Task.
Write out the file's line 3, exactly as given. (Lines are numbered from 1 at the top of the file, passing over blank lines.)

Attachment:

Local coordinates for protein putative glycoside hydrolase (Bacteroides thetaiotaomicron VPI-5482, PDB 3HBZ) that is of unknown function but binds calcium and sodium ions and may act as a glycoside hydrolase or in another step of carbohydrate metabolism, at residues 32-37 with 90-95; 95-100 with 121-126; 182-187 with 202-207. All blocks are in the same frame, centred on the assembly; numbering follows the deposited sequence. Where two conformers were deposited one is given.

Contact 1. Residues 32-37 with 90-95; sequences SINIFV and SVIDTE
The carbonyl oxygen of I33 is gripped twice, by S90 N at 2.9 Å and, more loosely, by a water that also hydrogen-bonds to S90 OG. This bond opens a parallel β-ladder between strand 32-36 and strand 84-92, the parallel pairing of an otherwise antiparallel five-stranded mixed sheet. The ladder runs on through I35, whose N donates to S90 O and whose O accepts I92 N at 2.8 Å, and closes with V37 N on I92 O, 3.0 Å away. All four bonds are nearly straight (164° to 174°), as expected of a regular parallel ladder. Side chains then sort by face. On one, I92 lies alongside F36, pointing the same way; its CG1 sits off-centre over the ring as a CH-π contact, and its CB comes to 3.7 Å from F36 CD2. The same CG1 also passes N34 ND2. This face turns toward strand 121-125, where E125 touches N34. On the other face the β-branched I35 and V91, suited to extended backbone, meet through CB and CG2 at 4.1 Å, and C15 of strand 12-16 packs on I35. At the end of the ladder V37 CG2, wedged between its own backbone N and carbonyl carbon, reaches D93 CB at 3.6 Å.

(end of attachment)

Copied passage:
The carbonyl oxygen of I33 is gripped twice, by S90 N at 2.9 Å and, more loosely, by a water that also hydrogen-bonds to S90 OG. This bond opens a parallel β-ladder between strand 32-36 and strand 84-92, the parallel pairing of an otherwise antiparallel five-stranded mixed sheet. The ladder runs on through I35, whose N donates to S90 O and whose O accepts I92 N at 2.8 Å, and closes with V37 N on I92 O, 3.0 Å away. All four bonds are nearly straight (164° to 174°), as expected of a regular parallel ladder. Side chains then sort by face. On one, I92 lies alongside F36, pointing the same way; its CG1 sits off-centre over the ring as a CH-π contact, and its CB comes to 3.7 Å from F36 CD2. The same CG1 also passes N34 ND2. This face turns toward strand 121-125, where E125 touches N34. On the other face the β-branched I35 and V91, suited to extended backbone, meet through CB and CG2 at 4.1 Å, and C15 of strand 12-16 packs on I35. At the end of the ladder V37 CG2, wedged between its own backbone N and carbonyl carbon, reaches D93 CB at 3.6 Å.